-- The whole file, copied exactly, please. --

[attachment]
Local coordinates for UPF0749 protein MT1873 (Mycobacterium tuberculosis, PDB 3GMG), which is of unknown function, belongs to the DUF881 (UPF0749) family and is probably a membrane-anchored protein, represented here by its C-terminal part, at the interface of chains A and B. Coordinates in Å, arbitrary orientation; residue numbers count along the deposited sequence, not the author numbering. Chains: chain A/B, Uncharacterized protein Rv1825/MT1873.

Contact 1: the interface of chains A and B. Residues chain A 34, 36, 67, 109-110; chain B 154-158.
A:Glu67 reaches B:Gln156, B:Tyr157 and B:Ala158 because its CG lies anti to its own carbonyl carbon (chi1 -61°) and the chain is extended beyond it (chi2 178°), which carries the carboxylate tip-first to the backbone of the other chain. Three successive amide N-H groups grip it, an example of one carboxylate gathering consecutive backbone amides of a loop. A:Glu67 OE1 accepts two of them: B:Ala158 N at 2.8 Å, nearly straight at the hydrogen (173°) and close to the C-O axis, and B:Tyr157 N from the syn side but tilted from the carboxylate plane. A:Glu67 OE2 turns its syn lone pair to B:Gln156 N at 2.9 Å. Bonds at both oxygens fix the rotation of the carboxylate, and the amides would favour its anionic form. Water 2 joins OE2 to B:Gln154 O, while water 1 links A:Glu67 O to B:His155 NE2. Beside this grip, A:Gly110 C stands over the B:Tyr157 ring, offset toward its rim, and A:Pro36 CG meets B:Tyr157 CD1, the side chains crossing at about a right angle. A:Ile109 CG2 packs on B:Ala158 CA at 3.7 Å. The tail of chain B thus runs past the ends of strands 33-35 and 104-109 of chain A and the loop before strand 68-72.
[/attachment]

Local coordinates for UPF0749 protein MT1873 (Mycobacterium tuberculosis, PDB 3GMG), which is of unknown function, belongs to the DUF881 (UPF0749) family and is probably a membrane-anchored protein, represented here by its C-terminal part, at the interface of chains A and B. Coordinates in Å, arbitrary orientation; residue numbers count along the deposited sequence, not the author numbering. Chains: chain A/B, Uncharacterized protein Rv1825/MT1873.

Contact 1: the interface of chains A and B. Residues chain A 34, 36, 67, 109-110; chain B 154-158.
A:Glu67 reaches B:Gln156, B:Tyr157 and B:Ala158 because its CG lies anti to its own carbonyl carbon (chi1 -61°) and the chain is extended beyond it (chi2 178°), which carries the carboxylate tip-first to the backbone of the other chain. Three successive amide N-H groups grip it, an example of one carboxylate gathering consecutive backbone amides of a loop. A:Glu67 OE1 accepts two of them: B:Ala158 N at 2.8 Å, nearly straight at the hydrogen (173°) and close to the C-O axis, and B:Tyr157 N from the syn side but tilted from the carboxylate plane. A:Glu67 OE2 turns its syn lone pair to B:Gln156 N at 2.9 Å. Bonds at both oxygens fix the rotation of the carboxylate, and the amides would favour its anionic form. Water 2 joins OE2 to B:Gln154 O, while water 1 links A:Glu67 O to B:His155 NE2. Beside this grip, A:Gly110 C stands over the B:Tyr157 ring, offset toward its rim, and A:Pro36 CG meets B:Tyr157 CD1, the side chains crossing at about a right angle. A:Ile109 CG2 packs on B:Ala158 CA at 3.7 Å. The tail of chain B thus runs past the ends of strands 33-35 and 104-109 of chain A and the loop before strand 68-72.